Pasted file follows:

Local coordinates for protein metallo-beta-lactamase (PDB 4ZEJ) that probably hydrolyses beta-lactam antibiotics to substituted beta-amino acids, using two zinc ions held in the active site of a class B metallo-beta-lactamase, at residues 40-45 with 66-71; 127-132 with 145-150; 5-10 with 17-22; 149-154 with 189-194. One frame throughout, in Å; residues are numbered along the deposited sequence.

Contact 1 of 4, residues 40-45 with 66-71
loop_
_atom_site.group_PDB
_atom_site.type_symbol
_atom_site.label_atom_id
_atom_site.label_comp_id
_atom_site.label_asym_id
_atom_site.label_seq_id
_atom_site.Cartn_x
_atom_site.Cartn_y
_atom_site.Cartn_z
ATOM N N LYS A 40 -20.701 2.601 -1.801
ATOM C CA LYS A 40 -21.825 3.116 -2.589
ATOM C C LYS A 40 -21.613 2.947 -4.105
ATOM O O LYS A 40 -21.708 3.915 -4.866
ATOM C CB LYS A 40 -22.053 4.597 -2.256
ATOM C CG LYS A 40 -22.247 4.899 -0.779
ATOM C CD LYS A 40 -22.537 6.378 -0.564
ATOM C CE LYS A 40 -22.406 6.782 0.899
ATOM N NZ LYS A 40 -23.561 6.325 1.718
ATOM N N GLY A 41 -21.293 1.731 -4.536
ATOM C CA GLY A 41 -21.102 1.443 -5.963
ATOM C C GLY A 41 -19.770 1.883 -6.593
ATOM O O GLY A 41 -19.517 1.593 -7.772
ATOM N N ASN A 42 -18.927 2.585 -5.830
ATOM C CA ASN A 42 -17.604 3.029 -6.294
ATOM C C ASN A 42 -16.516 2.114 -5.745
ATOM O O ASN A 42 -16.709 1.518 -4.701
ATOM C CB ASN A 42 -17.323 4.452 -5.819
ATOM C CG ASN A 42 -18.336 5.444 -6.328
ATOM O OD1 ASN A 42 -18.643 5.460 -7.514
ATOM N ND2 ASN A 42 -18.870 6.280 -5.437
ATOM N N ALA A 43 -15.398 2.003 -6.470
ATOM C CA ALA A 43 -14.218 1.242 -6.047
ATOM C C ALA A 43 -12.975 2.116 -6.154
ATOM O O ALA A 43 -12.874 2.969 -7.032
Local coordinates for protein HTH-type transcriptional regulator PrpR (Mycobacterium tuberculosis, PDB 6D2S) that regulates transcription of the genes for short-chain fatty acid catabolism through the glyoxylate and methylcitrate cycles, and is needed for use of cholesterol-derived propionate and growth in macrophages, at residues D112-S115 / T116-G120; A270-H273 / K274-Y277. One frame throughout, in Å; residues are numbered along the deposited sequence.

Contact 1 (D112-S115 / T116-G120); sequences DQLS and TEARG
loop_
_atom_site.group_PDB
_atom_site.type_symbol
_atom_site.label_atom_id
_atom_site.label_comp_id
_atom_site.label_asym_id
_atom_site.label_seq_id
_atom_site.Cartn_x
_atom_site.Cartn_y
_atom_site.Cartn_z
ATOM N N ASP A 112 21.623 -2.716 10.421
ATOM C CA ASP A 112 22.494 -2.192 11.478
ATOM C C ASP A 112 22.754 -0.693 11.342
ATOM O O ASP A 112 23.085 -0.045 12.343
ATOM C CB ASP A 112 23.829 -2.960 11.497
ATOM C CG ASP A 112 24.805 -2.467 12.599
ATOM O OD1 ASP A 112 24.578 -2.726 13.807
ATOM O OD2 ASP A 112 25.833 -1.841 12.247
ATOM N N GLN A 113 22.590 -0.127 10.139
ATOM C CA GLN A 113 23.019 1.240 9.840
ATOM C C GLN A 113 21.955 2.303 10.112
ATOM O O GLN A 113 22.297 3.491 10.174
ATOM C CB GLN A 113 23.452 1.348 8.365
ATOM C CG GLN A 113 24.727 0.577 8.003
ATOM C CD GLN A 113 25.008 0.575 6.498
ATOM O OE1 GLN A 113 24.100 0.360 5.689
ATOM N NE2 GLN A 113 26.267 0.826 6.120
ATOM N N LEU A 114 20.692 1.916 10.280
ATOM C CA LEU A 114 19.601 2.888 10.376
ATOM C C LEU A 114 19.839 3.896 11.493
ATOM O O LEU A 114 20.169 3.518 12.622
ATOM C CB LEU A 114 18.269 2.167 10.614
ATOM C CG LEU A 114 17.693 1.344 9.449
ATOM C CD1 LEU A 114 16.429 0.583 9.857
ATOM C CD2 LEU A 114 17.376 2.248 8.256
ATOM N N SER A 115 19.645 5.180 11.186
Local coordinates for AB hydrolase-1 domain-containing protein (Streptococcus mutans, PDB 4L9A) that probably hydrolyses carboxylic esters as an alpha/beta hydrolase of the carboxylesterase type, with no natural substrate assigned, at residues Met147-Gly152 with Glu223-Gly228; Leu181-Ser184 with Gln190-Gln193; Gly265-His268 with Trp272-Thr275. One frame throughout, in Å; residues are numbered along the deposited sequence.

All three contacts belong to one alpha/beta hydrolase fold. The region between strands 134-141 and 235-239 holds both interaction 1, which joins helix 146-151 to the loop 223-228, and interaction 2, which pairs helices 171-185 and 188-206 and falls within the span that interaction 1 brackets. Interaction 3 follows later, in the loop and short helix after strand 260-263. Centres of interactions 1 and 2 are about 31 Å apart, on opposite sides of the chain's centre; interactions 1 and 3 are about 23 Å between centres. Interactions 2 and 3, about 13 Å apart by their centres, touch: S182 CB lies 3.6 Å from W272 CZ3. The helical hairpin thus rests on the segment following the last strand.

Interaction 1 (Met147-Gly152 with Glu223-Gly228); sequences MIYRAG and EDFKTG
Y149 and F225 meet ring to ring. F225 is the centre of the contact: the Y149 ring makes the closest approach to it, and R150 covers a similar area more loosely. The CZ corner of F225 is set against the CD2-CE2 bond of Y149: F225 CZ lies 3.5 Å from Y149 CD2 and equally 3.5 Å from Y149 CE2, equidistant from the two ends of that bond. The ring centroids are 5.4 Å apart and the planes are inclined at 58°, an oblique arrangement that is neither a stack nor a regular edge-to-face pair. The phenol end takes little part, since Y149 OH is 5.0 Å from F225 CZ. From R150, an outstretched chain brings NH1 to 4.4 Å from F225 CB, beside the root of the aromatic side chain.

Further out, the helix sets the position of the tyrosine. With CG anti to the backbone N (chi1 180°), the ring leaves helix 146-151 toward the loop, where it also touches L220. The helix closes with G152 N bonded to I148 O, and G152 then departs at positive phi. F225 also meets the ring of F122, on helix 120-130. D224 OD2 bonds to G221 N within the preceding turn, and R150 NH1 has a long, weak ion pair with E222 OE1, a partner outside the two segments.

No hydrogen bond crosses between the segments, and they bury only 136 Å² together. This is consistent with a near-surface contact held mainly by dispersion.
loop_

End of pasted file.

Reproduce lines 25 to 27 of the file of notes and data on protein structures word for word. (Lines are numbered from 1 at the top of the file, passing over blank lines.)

ATOM O O GLY A 41 -19.517 1.593 -7.772
ATOM N N ASN A 42 -18.927 2.585 -5.830
ATOM C CA ASN A 42 -17.604 3.029 -6.294